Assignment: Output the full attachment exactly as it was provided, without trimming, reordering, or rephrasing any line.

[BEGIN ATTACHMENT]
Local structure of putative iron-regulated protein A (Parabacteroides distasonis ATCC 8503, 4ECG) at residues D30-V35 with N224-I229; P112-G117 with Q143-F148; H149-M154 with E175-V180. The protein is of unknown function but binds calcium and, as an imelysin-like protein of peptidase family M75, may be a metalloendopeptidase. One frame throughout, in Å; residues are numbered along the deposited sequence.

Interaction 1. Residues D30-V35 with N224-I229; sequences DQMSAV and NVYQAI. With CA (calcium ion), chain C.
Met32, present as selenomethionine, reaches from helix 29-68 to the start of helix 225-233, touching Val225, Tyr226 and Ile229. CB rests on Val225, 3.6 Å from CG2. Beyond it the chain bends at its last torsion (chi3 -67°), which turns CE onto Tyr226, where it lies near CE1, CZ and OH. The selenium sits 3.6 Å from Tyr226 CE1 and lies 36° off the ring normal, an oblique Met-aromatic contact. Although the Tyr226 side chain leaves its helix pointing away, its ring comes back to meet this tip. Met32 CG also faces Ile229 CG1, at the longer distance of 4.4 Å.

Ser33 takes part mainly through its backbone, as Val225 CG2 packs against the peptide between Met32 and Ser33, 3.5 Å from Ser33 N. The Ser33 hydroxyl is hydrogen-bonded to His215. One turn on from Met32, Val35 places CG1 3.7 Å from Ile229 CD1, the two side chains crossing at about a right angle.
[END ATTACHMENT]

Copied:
Local structure of putative iron-regulated protein A (Parabacteroides distasonis ATCC 8503, 4ECG) at residues D30-V35 with N224-I229; P112-G117 with Q143-F148; H149-M154 with E175-V180. The protein is of unknown function but binds calcium and, as an imelysin-like protein of peptidase family M75, may be a metalloendopeptidase. One frame throughout, in Å; residues are numbered along the deposited sequence.

Interaction 1. Residues D30-V35 with N224-I229; sequences DQMSAV and NVYQAI. With CA (calcium ion), chain C.
Met32, present as selenomethionine, reaches from helix 29-68 to the start of helix 225-233, touching Val225, Tyr226 and Ile229. CB rests on Val225, 3.6 Å from CG2. Beyond it the chain bends at its last torsion (chi3 -67°), which turns CE onto Tyr226, where it lies near CE1, CZ and OH. The selenium sits 3.6 Å from Tyr226 CE1 and lies 36° off the ring normal, an oblique Met-aromatic contact. Although the Tyr226 side chain leaves its helix pointing away, its ring comes back to meet this tip. Met32 CG also faces Ile229 CG1, at the longer distance of 4.4 Å.

Ser33 takes part mainly through its backbone, as Val225 CG2 packs against the peptide between Met32 and Ser33, 3.5 Å from Ser33 N. The Ser33 hydroxyl is hydrogen-bonded to His215. One turn on from Met32, Val35 places CG1 3.7 Å from Ile229 CD1, the two side chains crossing at about a right angle.